This Council has become lazy and too addicted to the easy revenue from development. Much easier to accept development fees and worry about upgrading infrastructure such as stormwater and roads later. And don’t worry about allocating sufficient car spaces for developments, this is less profit for developers and a lesser continuing income stream for Council. Too bad if roads become car parks and the bike lanes become completely obsolete due to the amount of cars parked in them. This is in addition to the complete lack of open and green space, wind tunnels and homes on either side of developments spending at least half a day or more in the shadows, as mentioned in the article.

    Where I live in Nundah, the Toombul Nundah Neighbourhood Plan and the Nundah District Neighbourhood Plan calls for a diversity of housing types and variety of forms and densities. So far, the only types of development we see in this area are for flats.

    The quality of these constructions is usually abysmal and cheap. Doesn’t matter that they’re all exactly the same, cookie cutter style, tiny flats that only suit a small segment of the market. There is very little built to appeal to the owner occupier and practically no detached or small lot housing. You end up with places like areas around the inner city like Fortitude Valley, Bowen Hills and South Brisbane where the overwhelming majority of purchasers are investors.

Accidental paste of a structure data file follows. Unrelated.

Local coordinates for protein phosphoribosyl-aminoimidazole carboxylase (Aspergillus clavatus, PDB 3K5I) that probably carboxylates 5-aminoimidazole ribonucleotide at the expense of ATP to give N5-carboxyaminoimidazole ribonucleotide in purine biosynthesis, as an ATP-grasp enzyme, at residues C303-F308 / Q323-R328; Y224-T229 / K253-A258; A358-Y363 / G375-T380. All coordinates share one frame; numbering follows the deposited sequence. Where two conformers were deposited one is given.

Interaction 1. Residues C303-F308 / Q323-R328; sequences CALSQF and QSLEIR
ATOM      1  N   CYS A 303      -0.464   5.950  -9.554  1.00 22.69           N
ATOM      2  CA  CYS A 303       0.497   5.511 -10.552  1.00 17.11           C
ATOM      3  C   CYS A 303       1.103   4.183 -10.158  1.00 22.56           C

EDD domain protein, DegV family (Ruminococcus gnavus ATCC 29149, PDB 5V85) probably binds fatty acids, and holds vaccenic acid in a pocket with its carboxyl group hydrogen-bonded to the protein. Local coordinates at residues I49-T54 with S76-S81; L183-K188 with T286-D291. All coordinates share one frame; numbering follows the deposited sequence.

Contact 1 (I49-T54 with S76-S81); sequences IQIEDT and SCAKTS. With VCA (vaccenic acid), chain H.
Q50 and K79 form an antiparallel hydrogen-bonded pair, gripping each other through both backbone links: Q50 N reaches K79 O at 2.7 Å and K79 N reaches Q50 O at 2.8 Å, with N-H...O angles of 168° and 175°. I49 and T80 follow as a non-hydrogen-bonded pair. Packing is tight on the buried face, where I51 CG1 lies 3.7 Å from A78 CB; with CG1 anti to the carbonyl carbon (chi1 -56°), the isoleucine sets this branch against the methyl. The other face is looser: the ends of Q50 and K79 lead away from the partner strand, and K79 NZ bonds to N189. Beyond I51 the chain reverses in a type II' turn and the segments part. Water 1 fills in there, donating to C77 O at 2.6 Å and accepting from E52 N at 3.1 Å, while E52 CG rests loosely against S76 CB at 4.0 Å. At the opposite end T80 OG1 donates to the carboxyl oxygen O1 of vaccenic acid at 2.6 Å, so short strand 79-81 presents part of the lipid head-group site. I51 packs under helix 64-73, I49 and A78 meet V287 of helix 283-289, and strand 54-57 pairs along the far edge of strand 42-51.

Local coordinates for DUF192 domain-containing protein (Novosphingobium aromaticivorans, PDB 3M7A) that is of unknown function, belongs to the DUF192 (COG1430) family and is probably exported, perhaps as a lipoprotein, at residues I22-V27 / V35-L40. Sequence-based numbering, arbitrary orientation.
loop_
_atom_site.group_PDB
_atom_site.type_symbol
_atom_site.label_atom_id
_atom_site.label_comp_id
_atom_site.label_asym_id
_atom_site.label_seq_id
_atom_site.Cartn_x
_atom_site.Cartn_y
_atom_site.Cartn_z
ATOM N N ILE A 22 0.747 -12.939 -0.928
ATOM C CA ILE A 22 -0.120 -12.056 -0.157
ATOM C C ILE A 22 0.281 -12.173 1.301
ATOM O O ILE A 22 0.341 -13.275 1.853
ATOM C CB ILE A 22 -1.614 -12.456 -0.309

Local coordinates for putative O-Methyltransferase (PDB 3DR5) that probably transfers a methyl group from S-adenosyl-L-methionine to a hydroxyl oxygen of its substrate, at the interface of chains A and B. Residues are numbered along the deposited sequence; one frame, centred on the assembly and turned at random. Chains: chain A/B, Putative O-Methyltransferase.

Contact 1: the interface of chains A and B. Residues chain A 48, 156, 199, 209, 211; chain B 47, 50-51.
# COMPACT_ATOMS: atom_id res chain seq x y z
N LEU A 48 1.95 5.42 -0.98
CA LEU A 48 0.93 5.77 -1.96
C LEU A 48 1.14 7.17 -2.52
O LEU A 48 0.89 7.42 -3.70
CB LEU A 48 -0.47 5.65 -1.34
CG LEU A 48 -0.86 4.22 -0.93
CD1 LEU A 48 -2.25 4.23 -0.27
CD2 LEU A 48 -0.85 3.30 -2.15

What is going to happen when the yields drop below inflation and there is low, no, or worse, negative capital growth? In addition to the glut of new stock, will we then also see a glut of second hand stock come onto the market at once, when investors are tired of putting their hands in their pockets every month for no return?


    • Shannon Davis

      November 30, 2015 @ 10:59 am Shannon Davis

      Hi Kathy,
      I agree with you that some of the area are so investor centric – it really doesn’t feel like a community. For the most part Brisbane will remain low density with pockets of high density around growth corridors and transport nodes. If you have houses with apartments looking over it really does reduce the owner appeal and therefore capital growth. If you want to keep the character of your area look for Residential A and continuity in the period of houses.
      Shannon Davis


  6. November 29, 2015 @ 5:56 am alanch

    What about unit developments in Milton,Queens land? Is oversupply an issue?